Strong Advocacy for Grandparents in Child Custody Cases in Pennsylvania
Helping ensure children and grandparents stay connected
Most child custody cases focus on which parent has legal or physical custody of the minor children. Decisions need to be made about who will take care of the children on a daily basis. Who will make sure the children are fed, have clothes to wear, get to school, do their homework, and what friends they spend time with? Decisions need to be made about the child’s health, which school the child attends, and their religious upbringing.
Often, the parents are so focused on their lives that they neglect to consider the love the grandparents of the children provide. Children need grandparents to help when the parents are at work. Children need grandparents to give them unconditional love. Children need grandparents to learn their family history. Grandparents need to spend time with their grandchildren to keep them young at heart and because of the love they give and get in return.
At Statt Law, we advise grandparents that they have legal rights regarding their grandchildren – but, generally, only if the grandparent’s child (the parent of the grandchild) is unable to act as the grandchild’s parent. In some cases, such as when a parent is deceased or a parent is unfit, a grandparent can seek physical or legal custody. When both parents are able to fulfill their role as parents, we work to ensure the parents (even though they’re divorced or separated) place the needs of the grandchildren first – by ensuring that all grandparents spend time with their grandchildren.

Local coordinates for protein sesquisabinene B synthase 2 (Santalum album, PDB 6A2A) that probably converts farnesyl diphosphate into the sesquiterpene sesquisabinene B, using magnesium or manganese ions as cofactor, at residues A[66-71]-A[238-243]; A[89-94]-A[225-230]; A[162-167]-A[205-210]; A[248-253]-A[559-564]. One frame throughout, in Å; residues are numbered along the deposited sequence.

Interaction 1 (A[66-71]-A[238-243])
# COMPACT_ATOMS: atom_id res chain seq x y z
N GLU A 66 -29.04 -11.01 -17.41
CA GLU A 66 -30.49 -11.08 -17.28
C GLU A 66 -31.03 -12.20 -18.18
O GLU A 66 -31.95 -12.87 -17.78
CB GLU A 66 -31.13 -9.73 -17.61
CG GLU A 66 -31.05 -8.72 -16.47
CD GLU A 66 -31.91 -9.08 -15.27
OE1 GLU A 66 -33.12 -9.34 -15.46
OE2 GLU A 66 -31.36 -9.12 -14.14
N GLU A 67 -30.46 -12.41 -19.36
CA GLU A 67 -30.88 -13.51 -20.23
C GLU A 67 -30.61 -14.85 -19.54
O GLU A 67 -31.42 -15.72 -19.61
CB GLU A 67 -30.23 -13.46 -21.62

When can grandparents file for custody of their grandchildren?
Under Pennsylvania law, a grandparent has standing to seek custody of a grandchild in the following circumstances:
- The grandparent is in “loco parentis” to the grandchild. This means they’ve been acting as the parent of the child.
- The grandparent is not in “loco parentis” but the following conditions apply:
- The grandparent’s relationship with the grandchild started due to a court order or with the consent of the parent (the child of the grandparent).
- The grandparent “assumes or is willing to assume responsibility for the child.”
- One of the following conditions applies:
- The parent (child of the grandparent) is a dependent child – normally when the parent is under 18 and is dependent on his/her grandparent.
- The grandchild is “substantially at risk due to parental abuse, neglect, drug or alcohol abuse or incapacity.”
- The grandchild – for at least 12 months in a row, has lived with the grandparent (not counting temporary absences) – and is then removed from the grandparent’s home by the parents – provided the grandparent files for custody within 6 months of the removal.
The grandparent, if these conditions are met, can petition for physical and/or legal custody. The family court judge will consider, among other factors:
- How long the grandparent has been involved in the grandchild’s life
- The “nature, quality, and length of the involvement”